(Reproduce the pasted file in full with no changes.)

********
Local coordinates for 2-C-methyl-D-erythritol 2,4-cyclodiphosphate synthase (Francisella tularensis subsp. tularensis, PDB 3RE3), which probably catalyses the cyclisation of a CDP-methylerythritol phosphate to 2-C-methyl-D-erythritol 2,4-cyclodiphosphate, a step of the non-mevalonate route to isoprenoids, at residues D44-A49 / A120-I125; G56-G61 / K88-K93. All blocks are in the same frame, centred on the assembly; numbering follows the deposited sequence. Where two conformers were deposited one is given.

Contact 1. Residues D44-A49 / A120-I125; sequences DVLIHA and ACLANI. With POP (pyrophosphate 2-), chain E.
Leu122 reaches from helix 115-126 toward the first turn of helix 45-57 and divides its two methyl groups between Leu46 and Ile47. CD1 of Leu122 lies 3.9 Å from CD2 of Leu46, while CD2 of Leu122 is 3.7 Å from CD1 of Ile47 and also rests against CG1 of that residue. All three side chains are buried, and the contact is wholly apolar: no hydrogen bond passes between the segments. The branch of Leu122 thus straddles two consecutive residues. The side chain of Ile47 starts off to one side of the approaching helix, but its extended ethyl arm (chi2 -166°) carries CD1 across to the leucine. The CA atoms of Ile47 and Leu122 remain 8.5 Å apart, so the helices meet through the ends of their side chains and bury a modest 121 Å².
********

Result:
Local coordinates for 2-C-methyl-D-erythritol 2,4-cyclodiphosphate synthase (Francisella tularensis subsp. tularensis, PDB 3RE3), which probably catalyses the cyclisation of a CDP-methylerythritol phosphate to 2-C-methyl-D-erythritol 2,4-cyclodiphosphate, a step of the non-mevalonate route to isoprenoids, at residues D44-A49 / A120-I125; G56-G61 / K88-K93. All blocks are in the same frame, centred on the assembly; numbering follows the deposited sequence. Where two conformers were deposited one is given.

Contact 1. Residues D44-A49 / A120-I125; sequences DVLIHA and ACLANI. With POP (pyrophosphate 2-), chain E.
Leu122 reaches from helix 115-126 toward the first turn of helix 45-57 and divides its two methyl groups between Leu46 and Ile47. CD1 of Leu122 lies 3.9 Å from CD2 of Leu46, while CD2 of Leu122 is 3.7 Å from CD1 of Ile47 and also rests against CG1 of that residue. All three side chains are buried, and the contact is wholly apolar: no hydrogen bond passes between the segments. The branch of Leu122 thus straddles two consecutive residues. The side chain of Ile47 starts off to one side of the approaching helix, but its extended ethyl arm (chi2 -166°) carries CD1 across to the leucine. The CA atoms of Ile47 and Leu122 remain 8.5 Å apart, so the helices meet through the ends of their side chains and bury a modest 121 Å².